Republicans have a historic opportunity to follow through on our promise to repeal ObamaCare. The recent elections that focused on the law’s repeal—2010, 2014 and 2016—were massive GOP victories. The American people gave our party unified control of the federal government, and a mandate for meaningful change.
After years of talk, we know that the Republican repeal-and-replace effort will soon be judged by three criteria: Does it make health care more affordable? Does it give consumers more choices? Does it provide Americans more control over their families’ health care?
As of now, the House’s bill neither fully repeals ObamaCare nor passes these three tests. Yet there’s a path forward—if the administration and Republicans from across the political spectrum can put aside past differences to find consensus. Here is how we propose the House and Senate come together to do just that:
First, we must lower insurance premiums. Nothing matters more. The current House bill would not achieve this, because it doesn’t repeal all of ObamaCare’s insurance mandates. Of the few it addresses, the bill delays their repeal. We must abolish ObamaCare’s mandates immediately; Americans need relief from higher premiums and cannot wait until 2020 or beyond.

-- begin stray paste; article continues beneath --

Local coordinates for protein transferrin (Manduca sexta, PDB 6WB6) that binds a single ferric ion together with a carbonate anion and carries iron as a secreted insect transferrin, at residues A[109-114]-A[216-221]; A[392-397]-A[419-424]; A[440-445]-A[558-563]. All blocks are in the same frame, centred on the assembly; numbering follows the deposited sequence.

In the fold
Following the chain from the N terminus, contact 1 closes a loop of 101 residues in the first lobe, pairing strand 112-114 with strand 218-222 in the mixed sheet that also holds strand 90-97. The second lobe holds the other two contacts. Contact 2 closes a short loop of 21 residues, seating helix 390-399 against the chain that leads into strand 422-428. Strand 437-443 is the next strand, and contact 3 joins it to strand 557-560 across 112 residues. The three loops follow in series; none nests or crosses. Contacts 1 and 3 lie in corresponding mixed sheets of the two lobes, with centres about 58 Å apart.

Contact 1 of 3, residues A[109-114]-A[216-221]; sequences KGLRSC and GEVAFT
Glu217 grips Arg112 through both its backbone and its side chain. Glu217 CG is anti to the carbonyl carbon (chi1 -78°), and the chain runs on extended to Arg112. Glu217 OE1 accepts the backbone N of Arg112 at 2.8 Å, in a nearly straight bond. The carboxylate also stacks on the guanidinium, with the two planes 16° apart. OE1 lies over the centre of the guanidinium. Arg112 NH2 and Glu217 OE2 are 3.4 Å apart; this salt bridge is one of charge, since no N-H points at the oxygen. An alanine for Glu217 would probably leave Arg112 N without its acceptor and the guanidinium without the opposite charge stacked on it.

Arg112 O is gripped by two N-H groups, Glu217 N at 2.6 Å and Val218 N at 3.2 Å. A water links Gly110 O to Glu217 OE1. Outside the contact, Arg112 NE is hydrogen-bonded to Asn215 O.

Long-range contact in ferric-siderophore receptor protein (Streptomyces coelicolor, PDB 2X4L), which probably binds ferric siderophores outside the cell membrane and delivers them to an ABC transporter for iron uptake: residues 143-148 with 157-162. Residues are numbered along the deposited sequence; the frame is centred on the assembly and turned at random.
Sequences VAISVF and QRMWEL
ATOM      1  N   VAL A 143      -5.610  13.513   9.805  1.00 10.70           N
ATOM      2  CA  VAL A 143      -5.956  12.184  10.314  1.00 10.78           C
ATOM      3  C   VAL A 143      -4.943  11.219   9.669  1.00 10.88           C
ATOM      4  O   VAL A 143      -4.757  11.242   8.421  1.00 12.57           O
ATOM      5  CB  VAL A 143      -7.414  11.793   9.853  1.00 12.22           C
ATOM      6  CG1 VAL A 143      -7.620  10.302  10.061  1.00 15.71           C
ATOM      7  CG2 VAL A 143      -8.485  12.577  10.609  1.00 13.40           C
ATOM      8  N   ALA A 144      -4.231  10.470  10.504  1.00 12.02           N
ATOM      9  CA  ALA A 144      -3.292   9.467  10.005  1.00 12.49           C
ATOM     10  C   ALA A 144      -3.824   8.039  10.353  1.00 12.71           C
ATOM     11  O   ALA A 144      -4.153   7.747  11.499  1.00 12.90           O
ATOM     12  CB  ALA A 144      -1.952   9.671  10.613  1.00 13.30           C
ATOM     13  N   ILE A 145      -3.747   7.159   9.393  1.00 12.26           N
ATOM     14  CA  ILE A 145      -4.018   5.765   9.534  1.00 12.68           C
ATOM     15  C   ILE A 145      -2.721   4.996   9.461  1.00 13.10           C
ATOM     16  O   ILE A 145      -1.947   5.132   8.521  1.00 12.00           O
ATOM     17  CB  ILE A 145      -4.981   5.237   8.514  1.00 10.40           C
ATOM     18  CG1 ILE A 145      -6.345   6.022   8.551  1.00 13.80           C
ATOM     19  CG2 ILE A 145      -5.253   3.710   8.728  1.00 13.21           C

The single biggest factor causing frustration with ObamaCare is skyrocketing costs. The average family’s annual premiums on employer-sponsored plans under the law have increased by more than $5,000. The insurance mandates are a primary driver of these spikes. If we leave these mandates in place or delay their repeal, premiums will remain too high for too long, as studies by the Congressional Budget Office and others have shown. If premiums continue to skyrocket, we will have failed, and Americans will rightly direct their frustration at the ballot box toward the Republican majority.
We cannot give voters a procedural excuse for why we couldn’t get the job done. Some have argued, incorrectly, that the Senate’s Byrd Rule precludes repealing these insurance mandates through the reconciliation process. That simply isn’t true. The current version of the bill already repeals or modifies a few of the mandates. Why wouldn’t we repeal all the major insurance mandates for the sake of truly lower health-care costs? How can modifying a mandate comply with Byrd, but repealing it not comply? Both have billions in budgetary effect, the central prerequisite for reconciliation.
We should follow the text of the Budget Act, which establishes the reconciliation process. Fully repealing the insurance mandates would comply with both the letter and the spirit of the statute. More important, the Senate parliamentarian does not ultimately determine what is allowable under reconciliation. That authority falls to the Senate and the vice president, the chamber’s presiding officer. As the former Senate parliamentarian Robert Dove once explained, the vice president is “the ultimate decider” on reconciliation: “The parliamentarian only can advise. It is the vice president who rules.”